Happy Birthday Mr. President!
Everyone is familiar with the film of Marilyn Monroe standing on the stage in Madison Square Garden, singing to President John F. Kennedy on his birthday. Woodlawn notable, Leroy Neiman (1921-2012) painted a very colorful and splashy canvas to chronicle the event. Many Woodlawn Lot Owners connect to our Commander in Chief and the First Family. So let’s celebrate the National Holiday by sharing their stories.
Every newly elected President acknowledges the President they most admire. President Trump talks about the personality of Andrew Jackson, the “President of the Common Man.” Jackson’s appointee for Attorney General, Benjamin Franklin Butler (1795-1858) was moved from Green-Wood Cemetery to a prominent location in Woodlawn. President Obama’s hero, Abraham Lincoln, has several Woodlawn connections. When he was shot in 1865, Major Issac Maclay (1840-1908) was among the eyewitnesses who carried the President from the theater. Lincoln was known to have bad feet; the man who made the size 14 boots he wore that fateful evening was Dr. Peter Kahler who is buried in the Crown Grove Plot.
The Woodlawn residents who were most familiar with life in the White House were the son and daughter in law of President Martin Van Buren. Prior to taking office Van Buren lost his wife. His son’s wife Angelica (1816-1877) filled the position of First Lady, acting as hostess for the nation’s most famous residence. There are five members of the Van Buren family resting in the Ivy Plot, not far from Herman Melville and Archibald Gracie.
There are several Woodlawn Lot Owners who are the descendants of Presidents. Abraham Lincoln’s granddaughter, Mary Isham (1869-1938) rests in the Prospect Plot, Thomas Jefferson’s granddaughter, Septimia Anne Randolph Meikleham (1814-1887), lies under a simple cross in the Prospect Plot overlooking the lake. Septemia ran a boarding house in New York City, and made a well-publicized attempt to get pension from the government for being a member of the first family.
A few Presidents have participated in Woodlawn funerals. On October 1, 1870, the 18th President of the United States, Ulysses S. Grant visited The Woodlawn Cemetery. Grant, a hero of the Civil War, was among the distinguished guests who rode the funeral train that transported Admiral David Glasgow Farragut’s remains to the grave.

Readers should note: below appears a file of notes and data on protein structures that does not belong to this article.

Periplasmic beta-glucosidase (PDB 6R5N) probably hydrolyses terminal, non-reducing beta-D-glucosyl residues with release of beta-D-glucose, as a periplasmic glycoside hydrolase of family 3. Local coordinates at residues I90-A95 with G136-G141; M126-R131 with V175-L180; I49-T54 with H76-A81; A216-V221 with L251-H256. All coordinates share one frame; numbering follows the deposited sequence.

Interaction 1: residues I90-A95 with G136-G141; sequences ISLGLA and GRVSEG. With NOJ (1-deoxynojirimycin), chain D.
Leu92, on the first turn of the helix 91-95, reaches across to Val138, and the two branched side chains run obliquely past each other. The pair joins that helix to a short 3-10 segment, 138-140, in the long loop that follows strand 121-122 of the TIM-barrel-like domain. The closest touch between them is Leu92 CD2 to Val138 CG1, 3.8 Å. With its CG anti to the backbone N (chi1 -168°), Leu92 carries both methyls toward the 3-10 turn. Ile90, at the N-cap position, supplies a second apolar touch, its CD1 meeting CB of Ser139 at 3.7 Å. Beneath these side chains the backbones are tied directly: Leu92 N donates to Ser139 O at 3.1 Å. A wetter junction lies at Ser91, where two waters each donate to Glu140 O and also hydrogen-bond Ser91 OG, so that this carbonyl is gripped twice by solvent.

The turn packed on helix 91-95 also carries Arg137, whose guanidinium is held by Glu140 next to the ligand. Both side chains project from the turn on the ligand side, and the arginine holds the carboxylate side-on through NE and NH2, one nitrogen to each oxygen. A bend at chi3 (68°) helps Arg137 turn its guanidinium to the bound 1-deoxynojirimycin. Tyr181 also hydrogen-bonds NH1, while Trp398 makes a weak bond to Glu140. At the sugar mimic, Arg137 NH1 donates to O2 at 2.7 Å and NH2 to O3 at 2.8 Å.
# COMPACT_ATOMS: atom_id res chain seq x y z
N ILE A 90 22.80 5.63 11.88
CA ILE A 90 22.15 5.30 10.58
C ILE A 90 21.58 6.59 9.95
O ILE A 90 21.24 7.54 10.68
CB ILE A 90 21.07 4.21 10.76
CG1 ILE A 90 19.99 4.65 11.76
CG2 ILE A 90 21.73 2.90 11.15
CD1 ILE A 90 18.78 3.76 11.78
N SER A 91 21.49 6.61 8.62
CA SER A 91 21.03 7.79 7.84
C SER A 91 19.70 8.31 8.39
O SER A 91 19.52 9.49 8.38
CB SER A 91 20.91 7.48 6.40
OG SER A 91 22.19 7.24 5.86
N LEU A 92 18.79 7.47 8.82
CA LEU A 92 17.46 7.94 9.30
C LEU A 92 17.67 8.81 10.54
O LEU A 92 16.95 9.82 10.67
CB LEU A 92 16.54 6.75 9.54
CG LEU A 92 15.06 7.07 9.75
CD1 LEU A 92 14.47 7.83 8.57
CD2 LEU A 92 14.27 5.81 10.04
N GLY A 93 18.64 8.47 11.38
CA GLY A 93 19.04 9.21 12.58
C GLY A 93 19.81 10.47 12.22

In 1904, President Grover Cleveland made his first trip to Woodlawn. He served as an honorary pallbearer when William Collins Whitney (1841-1904), who served as his Secretary of the Navy was laid to rest. Two years later when his Secretary of War, Daniel Lamont (1851-1905), passed away Cleveland came back to New York for the funeral. Lamont commissioned architects Little and O’Connor and artist John La Farge to build his impressive family mausoleum.
Many Woodlawn notables were honored by US Presidents. President William Howard Taft appointed Charles Evans Hughes (1862-1948) to the Supreme Court. Hughes ran for the presidency against Woodrow Wilson. Cornelius Bliss (1833-1911) was Secretary of the Interior under President William McKinley. One time suffragist and activist Florence Jaffray Harriman (1870-1967) received a Citation of Merit for Distinguished Service from President Kennedy. Edward Kennedy “Duke” Ellington (1899-1974) received the Presidential Medal of Freedom on his 70th Birthday from President Richard Nixon. The “Queen of Salsa,” Celia Cruz (1925-2003) received the National Medal of the Arts in 1994 from President Clinton. On May 28, 1936, President Franklin Roosevelt awarded the Congressional Gold Medal to George M. Cohan (1878-1942). He was the first entertainer to receive the medal; he was acknowledged as the composer of “Over There,” and as an American with the “ability to instill in the hearts of the growing citizenry a loyal and patriotic spirit for their country.” The first recipient of this honor was General George Washington in 1776.
There are also some rather unique presidential connections. Illustrator Thomas Nast (1840-1902) is credited with influencing US Grant’s successful campaign through his critical cartoons of Andrew Johnson. James Montgomery Flagg (1877-1960) drew extraordinary portraits of Theodore and Franklin Delano Roosevelt. When President Eisenhower headed Columbia University, his executive secretary was New York native, Margaret Hakimian (1931-2017). In 1964, when jazz trumpet player Dizzy Gillespie launched a campaign for the nation’s highest office, he announced that if elected President, he’d appoint Miles Davis (1926-1991) as head of the CIA! President Bill Clinton played saxophone for Lionel Hampton (1908-2002) on his 90th birthday: his predecessor President George Bush (41), delivered the eulogy for his good friend Lionel Hampton.
Woodlawn continues to have an important place in our nation’s history and with every Presidency there will be musicians, artists, publishers and politicians in our care associated with the White House. As we know, there’s always a Woodlawn Connection!